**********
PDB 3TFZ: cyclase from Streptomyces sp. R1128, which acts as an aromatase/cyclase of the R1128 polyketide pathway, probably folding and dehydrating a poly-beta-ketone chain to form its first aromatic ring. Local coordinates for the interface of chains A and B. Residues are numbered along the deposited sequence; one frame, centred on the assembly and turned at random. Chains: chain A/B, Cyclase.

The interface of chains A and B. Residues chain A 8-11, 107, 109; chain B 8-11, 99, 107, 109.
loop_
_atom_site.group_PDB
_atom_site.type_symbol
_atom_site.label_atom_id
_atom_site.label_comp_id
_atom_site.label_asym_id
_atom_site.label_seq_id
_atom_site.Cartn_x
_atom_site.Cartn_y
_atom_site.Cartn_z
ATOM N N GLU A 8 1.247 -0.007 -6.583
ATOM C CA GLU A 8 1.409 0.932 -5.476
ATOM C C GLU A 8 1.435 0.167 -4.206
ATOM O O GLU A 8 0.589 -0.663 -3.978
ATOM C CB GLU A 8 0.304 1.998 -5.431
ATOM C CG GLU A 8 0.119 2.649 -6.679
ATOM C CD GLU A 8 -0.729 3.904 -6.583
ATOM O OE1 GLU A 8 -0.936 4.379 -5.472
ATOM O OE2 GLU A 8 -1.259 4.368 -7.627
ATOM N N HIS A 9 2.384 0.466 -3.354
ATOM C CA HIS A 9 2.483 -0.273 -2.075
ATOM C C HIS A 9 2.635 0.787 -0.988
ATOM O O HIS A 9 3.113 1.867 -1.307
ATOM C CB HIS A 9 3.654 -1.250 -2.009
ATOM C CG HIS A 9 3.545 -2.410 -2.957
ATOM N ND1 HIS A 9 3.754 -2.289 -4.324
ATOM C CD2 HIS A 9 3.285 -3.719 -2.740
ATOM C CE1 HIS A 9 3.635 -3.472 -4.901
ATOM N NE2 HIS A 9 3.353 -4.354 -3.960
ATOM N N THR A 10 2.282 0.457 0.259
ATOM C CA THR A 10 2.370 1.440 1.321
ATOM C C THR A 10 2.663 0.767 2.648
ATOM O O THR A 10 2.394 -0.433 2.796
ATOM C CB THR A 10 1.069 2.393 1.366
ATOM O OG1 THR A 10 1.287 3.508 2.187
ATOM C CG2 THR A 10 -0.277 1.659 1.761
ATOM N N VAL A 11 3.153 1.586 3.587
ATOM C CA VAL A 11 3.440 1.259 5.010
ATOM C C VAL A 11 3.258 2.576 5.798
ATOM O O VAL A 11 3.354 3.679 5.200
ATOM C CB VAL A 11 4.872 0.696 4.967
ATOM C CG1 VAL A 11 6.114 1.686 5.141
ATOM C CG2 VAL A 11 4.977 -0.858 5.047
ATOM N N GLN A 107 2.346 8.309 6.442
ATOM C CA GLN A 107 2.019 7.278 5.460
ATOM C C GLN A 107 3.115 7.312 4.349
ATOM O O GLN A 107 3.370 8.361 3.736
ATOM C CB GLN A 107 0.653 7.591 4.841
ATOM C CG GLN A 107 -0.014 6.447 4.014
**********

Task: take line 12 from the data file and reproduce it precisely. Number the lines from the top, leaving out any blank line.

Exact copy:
_atom_site.Cartn_z